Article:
People who have a higher risk of vitamin D deficiency are being advised to take a supplement all year round.

Visit the National Institutes of Health for more information on sunlight and cancer.

Infections and Cancer

Many people don’t realize that infections can be associated with cancer, but almost a fifth of cancers worldwide are caused by viral, bacterial or parasitic infections.

Those most commonly associated with an increased cancer risk are the human papilloma virus (HPV), hepatitis B (HBV) and C (HCV), and the bacterium Helicobacter pylori (H pylori).

  • HPV. HPV is a common infection, but there are some high-risk types of the virus which can lead to several cancers, including cervical and anal. It is spread through close skin-to-skin contact, usually during sexual activity. Using a barrier method of contraception reduces the risk. Vaccination is also effective where available: for example, girls in the UK (aged 12-13) and the US (11-12) are offered vaccination against the types of HPV that cause the majority of cervical cancers.
  • HBV and HCV. Infection with HBV or HCV can cause liver cancer. These can be passed on through blood and other bodily fluids, most commonly through sexual activity or sharing needles to inject drugs. In most countries, young children are offered routine vaccination against HBV. The risk can also be reduced by practicing safe sex and not sharing needles.
  • H pylori. Infection with H pylori, a type of bacterium that grows in the inside layer of the human stomach, is very common worldwide, especially in low and middle-income countries. Usually acquired during childhood, it is spread through contaminated food and water and direct mouth-to-mouth contact. It increases the risk of stomach cancer. It can also cause stomach ulcers. Infection with H pylori can be treated, so it’s important to talk to your doctor if you have stomach problems or ulcers.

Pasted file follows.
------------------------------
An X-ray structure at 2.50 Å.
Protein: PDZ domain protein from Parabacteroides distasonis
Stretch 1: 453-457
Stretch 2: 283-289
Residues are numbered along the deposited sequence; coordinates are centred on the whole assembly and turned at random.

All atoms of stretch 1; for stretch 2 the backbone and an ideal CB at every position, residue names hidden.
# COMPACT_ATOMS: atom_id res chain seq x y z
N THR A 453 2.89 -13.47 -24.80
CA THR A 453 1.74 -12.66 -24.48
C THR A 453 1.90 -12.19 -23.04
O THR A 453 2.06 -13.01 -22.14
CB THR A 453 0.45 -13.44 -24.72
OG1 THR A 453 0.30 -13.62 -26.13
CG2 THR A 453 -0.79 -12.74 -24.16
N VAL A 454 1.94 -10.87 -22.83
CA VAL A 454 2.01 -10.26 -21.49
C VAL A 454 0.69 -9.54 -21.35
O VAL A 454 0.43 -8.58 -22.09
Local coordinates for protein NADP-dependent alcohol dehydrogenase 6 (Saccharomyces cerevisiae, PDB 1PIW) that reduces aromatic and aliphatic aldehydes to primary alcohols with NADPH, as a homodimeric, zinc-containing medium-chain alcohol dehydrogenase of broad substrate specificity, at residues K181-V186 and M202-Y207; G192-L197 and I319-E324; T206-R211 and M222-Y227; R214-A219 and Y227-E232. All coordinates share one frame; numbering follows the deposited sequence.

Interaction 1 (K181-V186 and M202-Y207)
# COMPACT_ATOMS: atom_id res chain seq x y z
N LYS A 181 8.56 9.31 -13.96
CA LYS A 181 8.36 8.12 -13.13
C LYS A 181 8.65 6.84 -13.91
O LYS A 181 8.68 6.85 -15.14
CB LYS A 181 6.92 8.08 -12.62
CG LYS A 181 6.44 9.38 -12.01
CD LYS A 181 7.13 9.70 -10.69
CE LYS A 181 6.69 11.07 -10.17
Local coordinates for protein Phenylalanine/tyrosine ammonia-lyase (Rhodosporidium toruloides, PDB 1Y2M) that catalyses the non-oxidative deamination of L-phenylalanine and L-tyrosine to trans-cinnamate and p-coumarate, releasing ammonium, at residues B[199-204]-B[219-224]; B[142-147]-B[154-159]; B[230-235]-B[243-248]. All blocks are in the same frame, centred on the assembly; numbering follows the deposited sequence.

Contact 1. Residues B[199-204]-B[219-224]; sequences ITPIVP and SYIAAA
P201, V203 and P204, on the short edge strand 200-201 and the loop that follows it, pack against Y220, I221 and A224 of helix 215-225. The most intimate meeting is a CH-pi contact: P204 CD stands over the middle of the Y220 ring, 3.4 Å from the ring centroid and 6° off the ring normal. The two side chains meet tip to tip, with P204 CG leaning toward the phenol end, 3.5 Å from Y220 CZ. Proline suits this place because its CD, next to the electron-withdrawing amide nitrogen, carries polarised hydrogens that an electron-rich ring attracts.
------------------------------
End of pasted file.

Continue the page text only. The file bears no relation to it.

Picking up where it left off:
• HIV. People infected with the Human Immunodeficiency Virus (HIV) are also at an increased risk of some cancers, including Kaposi sarcoma, lymphoma, liver, and lung. Treatment for HIV is available, so anyone who thinks they are at risk should talk to their doctor about being tested.

Breast Implants

Numerous studies have been conducted to find out whether silicone leakage from breast implants increases the risk of breast cancer. No study has yet found any evidence that this is the case. 

Burned or Browned Foods

Acrylamide is present in many different types of food and is a natural by-product of the cooking process. More research is needed.

The highest levels of the substance are found in foods with high starch content which have been cooked above 248 degrees Fahrenheit, such as chips, bread, breakfast cereals, cookies, crackers, cakes and coffee (as a result of the roasted beans).

It can also be produced during home cooking, when high-starch foods – such as potatoes, fries, bread and parsnips — are baked, roasted, grilled or fried at high temperatures. When bread is toasted, for example, this causes more acrylamide to be produced. The darker the color of the toast, the more acrylamide is present.

However, the research linking acrylamide to cancer has only been carried out using animals. AICR/WCRF has carried out a review of studies in people, and found no link between acrylamide in food and cancer. More research is needed.

Coffee

There is no strong evidence that coffee increases cancer risk, but there is strong evidence that coffee can actually reduce the risk of endometrial and liver cancer.

However, the Institute cannot make any specific recommendations because there are too many unanswered questions — for example, are the benefits a result of drinking coffee regularly, or in large amounts? There is also no evidence on the effects of adding milk and/or sugar, or of drinking caffeinated, decaffeinated, instant or filter coffee.

For general health, research from the European Food Safety Authority (EFSA) shows it is safe for healthy adults, including pregnant women, to drink single doses of up to 200 milligrams of caffeine. Drinking up to 400mg of caffeine through the day does not raise safety concerns in the general population, which is equal to around four cups of filter coffee a day.Learn more on coffee and cancer risk in AICR’s Foods That Fight Cancer.

Computer Screens

Computer screens and monitors do emit electromagnetic radiation, but only at low levels that are considerably below the safe levels laid down by international recommendations. Studies have found no links between computer screens and risks to health.

Cosmetics and Toiletries

Most studies have found no link between cancer and the chemicals used in cosmetic and toiletry products such as moisturizers, shampoos, deodorants, and toothpastes.

The majority of countries have strict regulations to ensure these products are safe.